ABBOTT PARK, Ill.—Abbott Laboratories has agreed to payReata Pharmaceuticals Inc. $450 million in upfront and near-term cash paymentsin exchange for the exclusive rights to develop and commercialize Reata'spivotal-stage chronic kidney disease (CKD) candidate, bardoxolone methyl,worldwide, excluding the U.S. and certain Asian markets.
Under the agreement, announced Sept. 23, Irving, Texas-basedbiotech firm Reata will retain exclusive rights to bardoxolone in the UnitedStates, the largest CKD market in the world. Reata is also eligible formilestones totaling $350 million, plus sales royalties.
If successful, bardoxolone methyl could be considered theelixir for 20 million Americans diagnosed with moderate to serious CKD, alife-threatening illness expected to increase alongside the rising numbers ofobesity cases forecast over the next four decades. Half of CKD patients alsohave diabetes, the leading cause of CKD, with as many as 30 to 40 percent oftype 2 diabetics developing the disease.
The market for CKD therapeutics is $13billion annually, and is expected to grow to $20 billion by 2016.
Reata partnered on bardoxolone with Kirin last December for$272 million plus royalties for marketing rights in certain Asian markets.Bardoxolone is an oral antioxidant inflammation modulator (AIM) that activatesthe transcription factor Nrf2, which Reata says leads ultimately to a decreasein the level of oxidative stress and suppresses a number of inflammatorymediators. The potentially life-changing drug is currently in late Phase IItrials for the treatment of CKD.
The partnership "allows us to meet our strategic goal ofestablishing our own commercial presence in the U.S. and building asustainable, fully integrated pharmaceutical company," says Reata CEO WarrenHuff.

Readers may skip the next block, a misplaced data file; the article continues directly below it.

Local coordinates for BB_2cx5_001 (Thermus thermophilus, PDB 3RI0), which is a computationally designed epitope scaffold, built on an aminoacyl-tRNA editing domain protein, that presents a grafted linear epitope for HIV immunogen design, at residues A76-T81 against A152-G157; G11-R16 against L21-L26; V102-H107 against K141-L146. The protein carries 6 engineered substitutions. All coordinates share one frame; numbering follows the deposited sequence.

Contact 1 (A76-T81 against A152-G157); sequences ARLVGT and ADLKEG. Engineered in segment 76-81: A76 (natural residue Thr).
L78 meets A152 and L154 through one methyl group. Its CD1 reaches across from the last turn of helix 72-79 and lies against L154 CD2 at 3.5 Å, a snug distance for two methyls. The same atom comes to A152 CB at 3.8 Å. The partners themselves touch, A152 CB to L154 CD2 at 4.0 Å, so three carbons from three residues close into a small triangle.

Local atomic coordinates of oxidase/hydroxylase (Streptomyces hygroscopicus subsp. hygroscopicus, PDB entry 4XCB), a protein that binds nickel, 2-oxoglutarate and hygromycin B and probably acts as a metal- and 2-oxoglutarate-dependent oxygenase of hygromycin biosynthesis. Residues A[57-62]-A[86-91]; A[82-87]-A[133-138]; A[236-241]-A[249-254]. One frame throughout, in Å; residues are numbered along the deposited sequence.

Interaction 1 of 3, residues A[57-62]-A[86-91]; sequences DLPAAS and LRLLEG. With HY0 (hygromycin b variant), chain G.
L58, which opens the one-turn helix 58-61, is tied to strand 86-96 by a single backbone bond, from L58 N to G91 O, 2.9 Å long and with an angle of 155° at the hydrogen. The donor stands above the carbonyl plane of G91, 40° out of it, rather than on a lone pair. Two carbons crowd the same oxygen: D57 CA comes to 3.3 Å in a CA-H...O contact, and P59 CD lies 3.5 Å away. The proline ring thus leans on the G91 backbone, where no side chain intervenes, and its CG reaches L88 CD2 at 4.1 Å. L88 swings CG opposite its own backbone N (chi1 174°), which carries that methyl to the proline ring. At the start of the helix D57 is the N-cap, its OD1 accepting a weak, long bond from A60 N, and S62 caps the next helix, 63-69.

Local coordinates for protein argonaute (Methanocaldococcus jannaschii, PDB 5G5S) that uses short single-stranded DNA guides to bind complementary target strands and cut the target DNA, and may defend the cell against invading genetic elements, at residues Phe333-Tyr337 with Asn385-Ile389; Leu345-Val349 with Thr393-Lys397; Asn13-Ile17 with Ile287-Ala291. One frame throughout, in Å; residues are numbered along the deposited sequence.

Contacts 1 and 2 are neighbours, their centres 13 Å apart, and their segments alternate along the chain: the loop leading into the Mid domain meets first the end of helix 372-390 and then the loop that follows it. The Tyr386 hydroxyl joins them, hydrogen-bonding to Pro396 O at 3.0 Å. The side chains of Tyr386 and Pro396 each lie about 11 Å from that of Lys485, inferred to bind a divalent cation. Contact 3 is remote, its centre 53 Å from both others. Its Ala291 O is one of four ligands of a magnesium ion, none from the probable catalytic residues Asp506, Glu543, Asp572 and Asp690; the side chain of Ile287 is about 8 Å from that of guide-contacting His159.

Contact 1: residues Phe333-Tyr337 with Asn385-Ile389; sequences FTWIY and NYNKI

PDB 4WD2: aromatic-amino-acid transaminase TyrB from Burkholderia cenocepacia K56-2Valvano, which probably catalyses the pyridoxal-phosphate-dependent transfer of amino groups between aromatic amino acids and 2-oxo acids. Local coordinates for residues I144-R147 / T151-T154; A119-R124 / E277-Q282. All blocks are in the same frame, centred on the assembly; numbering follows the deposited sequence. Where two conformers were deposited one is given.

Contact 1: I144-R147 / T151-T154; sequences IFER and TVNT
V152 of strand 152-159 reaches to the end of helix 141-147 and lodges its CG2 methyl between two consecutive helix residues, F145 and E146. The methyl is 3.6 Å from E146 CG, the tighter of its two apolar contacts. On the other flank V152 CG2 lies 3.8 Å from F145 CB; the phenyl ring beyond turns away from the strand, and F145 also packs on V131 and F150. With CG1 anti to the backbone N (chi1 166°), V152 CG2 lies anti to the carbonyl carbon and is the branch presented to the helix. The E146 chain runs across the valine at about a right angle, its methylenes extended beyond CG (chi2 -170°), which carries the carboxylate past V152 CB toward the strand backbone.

Current available therapies slow the progression of CKD, butpatients ultimately progress to dialysis. Not only have clinical studies shownearly promise, but this is the first time a drug has shown this level ofsustained improvement in CKD patients, Huff says.
"We've been working on this for years," Huff tells ddn. "When we had compelling clinical data, Abbott wasinterested in the partnership—especially offshore."
Abbott, for its part, now adds to its pipeline a late-stagedrug for diabetes-associated kidney disease. Bardoxolone has the potential tocover Abbot's bill, which can increase to as much as $900 million, healthcareexperts estimate. The deal also gives Abbott rights to certain other Reatacompounds for CKD, cardiovascular and metabolic indications in the sameterritories.
Tracy L. Sorrentino, a spokeswoman for Abbott, tells ddn that the partnership "provides Abbott with alate-stage clinical asset, consistent with our strategy to augment ourpharmaceutical pipeline with external compounds and expertise."
"Reata has a very promising compound that has the potentialto be the first the first disease-modifying treatment option for CKD, whileAbbott brings decades of expertise in renal care, plus clinical development andregulatory expertise—particularly outside the U.S.—and we have a commercialpresence in renal with Zemplar," Sorrentino says.
Abbott claims the Reata drug represents a promising newaddition to its late-stage pipeline and will build on its existing expertise inrenal care. Phase II studies with the drug in patients with stage 3b and 4 CKSand type 2 diabetes have shown that treatment results in statisticallysignificant increases in estimated glomerular filtration rate and improvementsin other key markers of renal function, the company reports.
"Early clinical studies suggest that bardoxolone could be asignificant improvement to the current standard of care for chronic kidneydisease and possibly prevent patients from progressing to the later stages ofthe disease and dialysis," says Dr. John Leonard, senior vice president ofpharmaceuticals R&D at Abbott.
Both companies will work together on the clinicaldevelopment plan, including regulatory filings, while commercialization costswill be covered by the territory owner. Reata is responsible for fundingR&D expenses.
"It's too soon to say what the commercial potential mightbe, but we feel sales could be significant, given the patient need and the datawe have seen in the clinical trials," Sorrentino says.